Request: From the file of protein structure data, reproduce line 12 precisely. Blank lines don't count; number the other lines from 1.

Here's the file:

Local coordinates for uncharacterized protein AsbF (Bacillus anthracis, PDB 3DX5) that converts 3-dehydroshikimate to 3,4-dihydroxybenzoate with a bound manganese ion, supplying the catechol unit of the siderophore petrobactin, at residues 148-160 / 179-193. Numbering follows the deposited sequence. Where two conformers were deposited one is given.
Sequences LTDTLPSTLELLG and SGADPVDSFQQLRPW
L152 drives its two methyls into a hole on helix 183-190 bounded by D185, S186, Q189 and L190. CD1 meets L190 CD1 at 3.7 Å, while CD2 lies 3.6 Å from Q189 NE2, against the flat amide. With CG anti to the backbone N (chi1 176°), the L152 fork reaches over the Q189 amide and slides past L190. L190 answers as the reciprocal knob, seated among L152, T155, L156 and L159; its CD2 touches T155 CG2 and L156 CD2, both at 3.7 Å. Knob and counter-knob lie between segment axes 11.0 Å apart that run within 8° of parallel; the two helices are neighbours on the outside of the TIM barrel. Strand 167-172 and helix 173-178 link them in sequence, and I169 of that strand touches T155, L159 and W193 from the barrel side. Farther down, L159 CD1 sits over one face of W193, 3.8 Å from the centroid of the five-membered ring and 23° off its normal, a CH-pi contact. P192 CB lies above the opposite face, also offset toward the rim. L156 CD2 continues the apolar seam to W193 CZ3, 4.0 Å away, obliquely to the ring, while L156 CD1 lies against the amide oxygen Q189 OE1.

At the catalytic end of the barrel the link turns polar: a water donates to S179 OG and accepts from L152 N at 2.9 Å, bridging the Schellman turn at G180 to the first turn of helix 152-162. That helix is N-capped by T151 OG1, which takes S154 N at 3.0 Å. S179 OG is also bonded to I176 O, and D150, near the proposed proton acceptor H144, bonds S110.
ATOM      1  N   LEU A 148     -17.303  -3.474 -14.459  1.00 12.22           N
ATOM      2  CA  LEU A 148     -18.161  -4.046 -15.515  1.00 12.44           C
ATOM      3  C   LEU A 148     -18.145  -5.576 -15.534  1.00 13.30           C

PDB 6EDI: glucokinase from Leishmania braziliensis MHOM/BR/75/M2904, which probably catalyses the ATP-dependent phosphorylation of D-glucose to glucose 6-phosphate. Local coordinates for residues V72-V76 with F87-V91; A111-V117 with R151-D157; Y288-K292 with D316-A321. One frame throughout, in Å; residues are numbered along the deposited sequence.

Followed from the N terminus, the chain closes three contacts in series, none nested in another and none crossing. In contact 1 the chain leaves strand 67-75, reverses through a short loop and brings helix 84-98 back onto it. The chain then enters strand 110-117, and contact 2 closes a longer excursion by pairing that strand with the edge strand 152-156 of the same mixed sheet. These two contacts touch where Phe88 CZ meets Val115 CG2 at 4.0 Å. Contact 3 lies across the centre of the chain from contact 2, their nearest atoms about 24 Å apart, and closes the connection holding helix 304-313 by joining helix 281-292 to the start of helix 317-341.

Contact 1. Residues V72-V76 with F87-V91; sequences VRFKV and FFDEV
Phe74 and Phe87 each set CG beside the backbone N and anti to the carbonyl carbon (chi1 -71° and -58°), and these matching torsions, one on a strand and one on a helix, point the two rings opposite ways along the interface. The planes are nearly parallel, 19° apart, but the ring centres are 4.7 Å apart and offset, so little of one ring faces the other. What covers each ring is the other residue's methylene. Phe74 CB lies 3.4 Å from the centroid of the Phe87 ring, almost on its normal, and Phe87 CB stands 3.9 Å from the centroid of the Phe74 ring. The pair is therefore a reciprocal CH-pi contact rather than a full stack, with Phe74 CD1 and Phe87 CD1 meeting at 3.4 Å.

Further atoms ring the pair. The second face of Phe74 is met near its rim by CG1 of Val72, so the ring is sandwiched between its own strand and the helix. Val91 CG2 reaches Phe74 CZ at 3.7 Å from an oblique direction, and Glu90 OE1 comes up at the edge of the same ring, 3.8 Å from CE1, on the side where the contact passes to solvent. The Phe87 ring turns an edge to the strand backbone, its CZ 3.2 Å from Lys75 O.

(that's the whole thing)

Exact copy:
Further atoms ring the pair. The second face of Phe74 is met near its rim by CG1 of Val72, so the ring is sandwiched between its own strand and the helix. Val91 CG2 reaches Phe74 CZ at 3.7 Å from an oblique direction, and Glu90 OE1 comes up at the edge of the same ring, 3.8 Å from CE1, on the side where the contact passes to solvent. The Phe87 ring turns an edge to the strand backbone, its CZ 3.2 Å from Lys75 O.